Competition Tribunal Threatens to Disclose IP Addresses Following Rogers Shaw Merger Challenge Rejection

After rejecting a challenge to the Rogers Shaw merger, the “Competition” Tribunal is now threatening to disclose IP addresses.

Rogers had been asking for a decision about the Rogers Shaw merger by the end of the year. It appears that the Competition Bureau decided to treat that as marching orders and is doing everything it can to serve the interests of Rogers. Now, it finds itself tangled in a screw up which led to the organization threatening to violate the privacy of Canadian’s.

If you recall, back in May, the Competition Bureau recommended that the Rogers Shaw merger be blocked. Among the reasons is the obvious fallout of potentially higher prices for competitions due to less competition. In fact, for the “Competition” Tribunal said that reducing the whole sector from 4 big players to 3 would not result in less competition. From the “Competition” Tribunal:

The core issue in this proceeding was whether a proposed acquisition of Shaw Communications Inc. (“Shaw”) by Rogers Communications Inc. (“Rogers”), as modified by a divestiture arrangement with Videotron Ltd. (“Videotron”), is likely to prevent or lessen competition substantially in the provision of wireless telecommunications services in Alberta and British Columbia. Pursuant to their three-way arrangement, Shaw would first transfer its subsidiary Freedom Mobile Inc. (“Freedom”) to Videotron. Rogers would only then acquire the remainder of Shaw through an amalgamation arrangement.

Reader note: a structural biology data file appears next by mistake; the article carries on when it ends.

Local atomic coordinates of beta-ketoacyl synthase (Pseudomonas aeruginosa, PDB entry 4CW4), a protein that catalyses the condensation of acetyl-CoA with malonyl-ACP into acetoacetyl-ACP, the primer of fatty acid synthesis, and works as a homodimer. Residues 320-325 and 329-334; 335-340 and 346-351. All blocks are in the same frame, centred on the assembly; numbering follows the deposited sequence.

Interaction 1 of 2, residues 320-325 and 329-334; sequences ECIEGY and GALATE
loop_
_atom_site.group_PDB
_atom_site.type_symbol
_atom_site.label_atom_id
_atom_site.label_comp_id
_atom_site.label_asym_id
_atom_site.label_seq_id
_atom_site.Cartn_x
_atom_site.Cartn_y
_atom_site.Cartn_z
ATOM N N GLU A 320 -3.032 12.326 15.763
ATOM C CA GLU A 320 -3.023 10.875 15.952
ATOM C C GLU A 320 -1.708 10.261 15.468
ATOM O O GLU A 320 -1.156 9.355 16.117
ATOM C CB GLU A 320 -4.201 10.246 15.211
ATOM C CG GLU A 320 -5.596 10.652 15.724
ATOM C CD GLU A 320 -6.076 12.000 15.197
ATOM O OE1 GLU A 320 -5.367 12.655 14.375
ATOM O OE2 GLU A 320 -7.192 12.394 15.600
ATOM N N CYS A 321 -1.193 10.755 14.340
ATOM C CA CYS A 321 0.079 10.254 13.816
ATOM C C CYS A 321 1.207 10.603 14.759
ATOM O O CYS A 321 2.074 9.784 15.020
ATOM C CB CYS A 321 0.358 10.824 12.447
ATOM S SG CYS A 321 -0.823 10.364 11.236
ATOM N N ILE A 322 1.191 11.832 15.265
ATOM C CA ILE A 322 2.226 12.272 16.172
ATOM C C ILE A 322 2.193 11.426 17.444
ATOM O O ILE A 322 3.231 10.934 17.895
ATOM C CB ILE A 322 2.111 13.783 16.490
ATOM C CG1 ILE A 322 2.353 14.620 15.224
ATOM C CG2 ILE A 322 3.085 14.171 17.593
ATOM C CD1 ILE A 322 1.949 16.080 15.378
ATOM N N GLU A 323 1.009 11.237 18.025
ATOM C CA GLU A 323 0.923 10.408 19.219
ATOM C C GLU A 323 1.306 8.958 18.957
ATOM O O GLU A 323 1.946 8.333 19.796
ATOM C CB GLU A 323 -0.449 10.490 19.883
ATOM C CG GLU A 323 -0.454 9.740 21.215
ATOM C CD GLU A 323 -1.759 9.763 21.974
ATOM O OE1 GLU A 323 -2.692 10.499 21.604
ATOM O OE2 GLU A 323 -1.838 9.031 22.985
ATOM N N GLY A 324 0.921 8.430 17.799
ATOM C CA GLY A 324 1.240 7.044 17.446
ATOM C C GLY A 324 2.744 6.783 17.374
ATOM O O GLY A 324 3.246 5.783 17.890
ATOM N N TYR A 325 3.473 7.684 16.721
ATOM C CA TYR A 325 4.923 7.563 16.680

The Tribunal has determined that the proposed transactions and ancillary agreements comprising the arrangement (the “Merger and Divestiture”) are not likely to prevent or lessen competition substantially. In other words, the Merger and Divestiture are not likely to result in materially higher prices, relative to those that would likely prevail in the absence of the arrangement. The Merger and Divestiture are also unlikely to result in materially lower levels of non-price dimensions of competition, relative to those that would likely exist in the absence of the arrangement. Such non-price dimensions of competition include service, quality, variety, and innovation.

Put it in another way, the Tribunal found that reducing the competition in the sector by 25% would not decrease competition. Further, such an arrangement won’t result in any changes to prices in the consumer market monopolies would never dream of doing such a thing. In response, the Competition Bureau expressed disappointment in the decision:

Matthew Boswell, Commissioner of Competition, issued the following statement regarding the Competition Tribunal’s Information Note indicating it intends to dismiss the Competition Bureau’s challenge of Rogers’ proposed acquisition of Shaw.

“I am very disappointed that the Tribunal is dismissing our application to block the merger between Rogers and Shaw. We are carefully considering our next steps.”

Apparently, it didn’t take long to consider the next steps. Reports have surfaced, saying that they will be appealing the decision. From Globe & Mail (probably regwalled):

Rogers Communications Inc. RCI-B-T and Shaw Communications Inc. SJR-B-T said they have been advised that the Competition Bureau is appealing a decision from the Competition Tribunal permitting their proposed $26-billion merger to proceed.